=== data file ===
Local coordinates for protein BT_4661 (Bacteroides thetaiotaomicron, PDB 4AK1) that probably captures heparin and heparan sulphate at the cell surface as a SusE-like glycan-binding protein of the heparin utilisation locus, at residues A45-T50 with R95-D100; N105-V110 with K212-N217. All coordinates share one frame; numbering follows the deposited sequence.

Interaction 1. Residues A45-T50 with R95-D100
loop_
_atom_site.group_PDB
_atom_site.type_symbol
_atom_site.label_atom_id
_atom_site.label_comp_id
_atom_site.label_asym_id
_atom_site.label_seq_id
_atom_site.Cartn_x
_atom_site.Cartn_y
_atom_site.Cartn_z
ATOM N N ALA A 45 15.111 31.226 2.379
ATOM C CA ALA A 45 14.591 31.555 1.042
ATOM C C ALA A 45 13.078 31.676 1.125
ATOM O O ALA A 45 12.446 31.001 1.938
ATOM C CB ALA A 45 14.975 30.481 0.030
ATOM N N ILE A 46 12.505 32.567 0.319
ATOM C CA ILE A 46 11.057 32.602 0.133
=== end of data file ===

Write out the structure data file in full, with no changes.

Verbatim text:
Local coordinates for protein BT_4661 (Bacteroides thetaiotaomicron, PDB 4AK1) that probably captures heparin and heparan sulphate at the cell surface as a SusE-like glycan-binding protein of the heparin utilisation locus, at residues A45-T50 with R95-D100; N105-V110 with K212-N217. All coordinates share one frame; numbering follows the deposited sequence.

Interaction 1. Residues A45-T50 with R95-D100
loop_
_atom_site.group_PDB
_atom_site.type_symbol
_atom_site.label_atom_id
_atom_site.label_comp_id
_atom_site.label_asym_id
_atom_site.label_seq_id
_atom_site.Cartn_x
_atom_site.Cartn_y
_atom_site.Cartn_z
ATOM N N ALA A 45 15.111 31.226 2.379
ATOM C CA ALA A 45 14.591 31.555 1.042
ATOM C C ALA A 45 13.078 31.676 1.125
ATOM O O ALA A 45 12.446 31.001 1.938
ATOM C CB ALA A 45 14.975 30.481 0.030
ATOM N N ILE A 46 12.505 32.567 0.319
ATOM C CA ILE A 46 11.057 32.602 0.133